Be a pessimistic optimist. When you call your bank, you’ll be inclined to ask for as little relief as possible, because you’ll want your “ask” to be granted. Maybe you’ll commit to a reduced payment that’s still a little too high.

Here, if you’ve done your homework and come up with a detailed plan, you’ll have a good idea of what you really need from your bank. Ask for that, but maybe a little lower (give yourself some wiggle-room).

You don’t want to get some relief from your bank, but, then, a few weeks later, realize that you can’t perform and need more adjustments.

Long story short, err on the side of being a pessimist, and give yourself some room to under-perform (or over-deliver).

Again, I encourage immediate contact. In my experience, bankers appreciate transparency and dislike surprises (in this context, because these are generally “bad” surprises). Call them, talk to them, and let them know you’re fighting to protect your business.

What's Good for Bankruptcy Lawyers Probably Isn't Good for America.

During my third year of law school, I signed up for “Intro to Bankruptcy” at the University of Tennessee College of Law.

It wasn’t a popular course, and that’s why I chose it. After a summer clerkship where my supervising attorneys couldn’t spell the word “bankruptcy,” I thought it would be a good niche area to know in a tough job market.

Of course, I never imagined that, 21 years later, I’d have spent nearly every working day of my life spelling the word.

My class was taught by Professor Tom Plank, who really loved bankruptcy law. Passionately. When he got really excited in class, he had a thing he’d say: “What’s good for bankruptcy lawyers is good for America.”

Over the years, though, I’ve wondered what he meant. In my 20 plus years of bankruptcy practice, honestly, when I’ve been the busiest in Bankruptcy Court, it’s been a pretty awful time for Americans.

Sort of like the time we are entering right now…

https://twitter.com/tamburintweets/status/1240332869962207232

This article in tomorrow’s Tennessean will discuss the the financial impact of the coronavirus. Spoiler alert: It’s not good.

The article, Bankruptcy lawyers’ warning as coronavirus crisis mounts: Act Now, has good practical advice for people wondering how they are going to pay their bills.

Nashville bankruptcy attorney Griffin Dunham and I were both consulted for the article.

Griffin’s first piece of advice? “Act now. Waiting to address financial concerns would only exacerbate problems.”

My advice? “People who are out of work or losing income because of the crisis shouldn’t wait until they’re out of money…If they feel like they’re in the pinch now, reach out to the landlord, reach out to the bank now.”

Dunham also advocates having a very deliberate plan when deciding to allocate limited cash resources. “The people and businesses that devise a plan, store cash, and think strategically are in the best position to weather the storm.”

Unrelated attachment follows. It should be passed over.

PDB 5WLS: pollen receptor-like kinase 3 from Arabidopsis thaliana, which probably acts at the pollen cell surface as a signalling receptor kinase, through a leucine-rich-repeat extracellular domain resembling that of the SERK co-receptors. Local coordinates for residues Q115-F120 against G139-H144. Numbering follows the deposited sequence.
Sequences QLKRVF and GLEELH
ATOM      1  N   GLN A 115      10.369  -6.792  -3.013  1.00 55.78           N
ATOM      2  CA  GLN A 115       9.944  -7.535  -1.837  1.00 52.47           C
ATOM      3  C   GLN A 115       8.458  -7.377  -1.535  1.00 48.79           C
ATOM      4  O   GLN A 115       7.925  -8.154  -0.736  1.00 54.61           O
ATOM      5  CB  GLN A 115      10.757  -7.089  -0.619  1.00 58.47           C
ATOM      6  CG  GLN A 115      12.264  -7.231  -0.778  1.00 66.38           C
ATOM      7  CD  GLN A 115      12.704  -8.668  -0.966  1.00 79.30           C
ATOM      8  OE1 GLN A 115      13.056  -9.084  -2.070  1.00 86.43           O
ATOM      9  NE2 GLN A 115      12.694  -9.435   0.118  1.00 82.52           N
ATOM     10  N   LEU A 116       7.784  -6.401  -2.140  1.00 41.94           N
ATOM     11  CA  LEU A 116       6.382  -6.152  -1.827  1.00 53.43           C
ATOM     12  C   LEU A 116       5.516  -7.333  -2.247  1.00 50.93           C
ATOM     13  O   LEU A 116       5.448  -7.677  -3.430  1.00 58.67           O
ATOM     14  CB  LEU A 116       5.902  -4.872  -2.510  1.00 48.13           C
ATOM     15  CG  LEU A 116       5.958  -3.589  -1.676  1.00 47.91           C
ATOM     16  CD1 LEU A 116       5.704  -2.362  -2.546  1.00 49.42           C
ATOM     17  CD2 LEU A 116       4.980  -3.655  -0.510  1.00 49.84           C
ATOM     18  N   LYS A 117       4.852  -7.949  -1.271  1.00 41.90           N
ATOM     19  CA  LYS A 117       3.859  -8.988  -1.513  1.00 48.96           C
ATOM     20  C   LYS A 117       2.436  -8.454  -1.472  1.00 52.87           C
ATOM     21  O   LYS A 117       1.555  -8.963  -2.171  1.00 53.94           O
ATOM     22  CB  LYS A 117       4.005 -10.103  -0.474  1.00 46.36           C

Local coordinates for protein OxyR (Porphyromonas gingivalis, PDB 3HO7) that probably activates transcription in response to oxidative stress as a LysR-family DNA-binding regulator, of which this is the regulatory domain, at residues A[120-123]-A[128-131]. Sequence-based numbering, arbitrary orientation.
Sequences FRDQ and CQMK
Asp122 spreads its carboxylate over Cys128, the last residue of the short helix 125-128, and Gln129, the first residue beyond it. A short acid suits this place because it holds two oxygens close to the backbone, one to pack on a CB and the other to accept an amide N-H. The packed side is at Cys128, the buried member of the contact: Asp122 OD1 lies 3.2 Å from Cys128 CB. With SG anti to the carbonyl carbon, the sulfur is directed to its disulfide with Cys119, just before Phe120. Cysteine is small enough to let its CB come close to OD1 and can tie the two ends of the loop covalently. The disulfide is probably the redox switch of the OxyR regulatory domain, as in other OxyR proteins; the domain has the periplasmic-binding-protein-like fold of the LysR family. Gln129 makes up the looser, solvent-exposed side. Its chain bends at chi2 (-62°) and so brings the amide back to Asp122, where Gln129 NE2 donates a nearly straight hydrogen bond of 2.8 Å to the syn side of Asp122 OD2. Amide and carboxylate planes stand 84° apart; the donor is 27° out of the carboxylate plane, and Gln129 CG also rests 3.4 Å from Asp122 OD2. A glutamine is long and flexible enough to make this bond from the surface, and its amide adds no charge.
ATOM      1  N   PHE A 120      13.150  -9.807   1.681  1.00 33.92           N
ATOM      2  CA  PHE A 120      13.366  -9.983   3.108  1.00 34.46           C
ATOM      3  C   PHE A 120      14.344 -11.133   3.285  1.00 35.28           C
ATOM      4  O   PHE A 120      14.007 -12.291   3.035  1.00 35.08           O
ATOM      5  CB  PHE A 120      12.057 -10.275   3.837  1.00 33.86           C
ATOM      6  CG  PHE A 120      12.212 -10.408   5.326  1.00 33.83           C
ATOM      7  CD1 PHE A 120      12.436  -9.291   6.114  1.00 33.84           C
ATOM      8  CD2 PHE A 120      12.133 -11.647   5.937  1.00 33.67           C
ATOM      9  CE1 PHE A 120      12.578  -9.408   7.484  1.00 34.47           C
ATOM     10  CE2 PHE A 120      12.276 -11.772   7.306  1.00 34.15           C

It’s going to be bad. For many people, it’s already bad. Act now. Be proactive. Call your lender, call your landlord.

Or, if it’s really bad, call a bankruptcy lawyer.

Nashville Bankruptcy Lawyers Prepare for the Inevitable Spike in Filings

During this coronavirus pandemic, lots of us aren’t working. (Don’t worry, clients, I am 100% working.)

Many of us are staying at home with the kids. We’re definitely not shopping at the mall or meeting up for drinks (well, some of us aren’t). The hotels are empty. Reservations for dinner are being cancelled. AirBNBs are vacant.

This state of affairs is historically unprecedented, and the impact it will have on all businesses, big and small, and all people people, rich and poor, will be felt for years.

One Nashville bankruptcy lawyer, Griffin Dunham, sees it coming. He’s already hearing from businesses that are struggling, and the choices they are making today can have a big impact over the next months.

Here are his quick thoughts on the decisions that people are dealing with right now.

Now, don’t get me wrong. This blog is called Creditor Rights 101, and I don’t advocate for not paying landlords or banks. But, at the same time, I know that this situation calls for tough decisions, and you’ll need somebody in your corner helping you make these decisions.

From my experience, he’s dead right about the need to act deliberately and with good counsel. These are strange times, and it’s the bankruptcy lawyers who can help you navigate these really tough decisions.

Four New Bankruptcy Filings add More Mystery…and Misery…in the Riverwood Cabins Case

A few weeks ago, I posted about the Riverwood Cabins, LLC Bankruptcy, which was notable to me because of the scope and magnitude of the amount of money that the Riverwood cabin buyers lost.

It’s a case where about 65 customers (and that number continues to grow) are asking what happened to their $4.5 million in deposits (also a growing number). The customer deposits appeared to evaporate into thin air in the months before the Bankruptcy case was filed.

One of the biggest questions was when the related companies were going to file their own bankruptcy cases (and why hadn’t they already?). The hope was that, when that happened, maybe we’d get some answers then.

Well, we know the first part: Woodtex, LLC, Woodtex of New York, LLC, Woodtex of Tennessee, LLC, and Woodtex of Texas, LLC all filed their own Chapter 7 bankruptcy cases in Nashville Bankruptcy Court late on Monday afternoon.

As far as answers beyond that, the filings don’t do much else, but add more questions.

And more aggrieved customers. These filings show that there’s at least twice as many customers who lost their deposits, with these deposits still being unaccounted for.

But, strangely, there’s not that much debt owed, relative to the deposits that the companies were constantly taking in. With this much money coming into the company (as deposits), you’d expect to see an equally staggering amount of unpaid bills.

The only good news for the Woodtex customers is that, because the Woodtex entities focused on sheds and smaller buildings, the deposits are about 10% of the money that the Riverwood Cabins customers lost.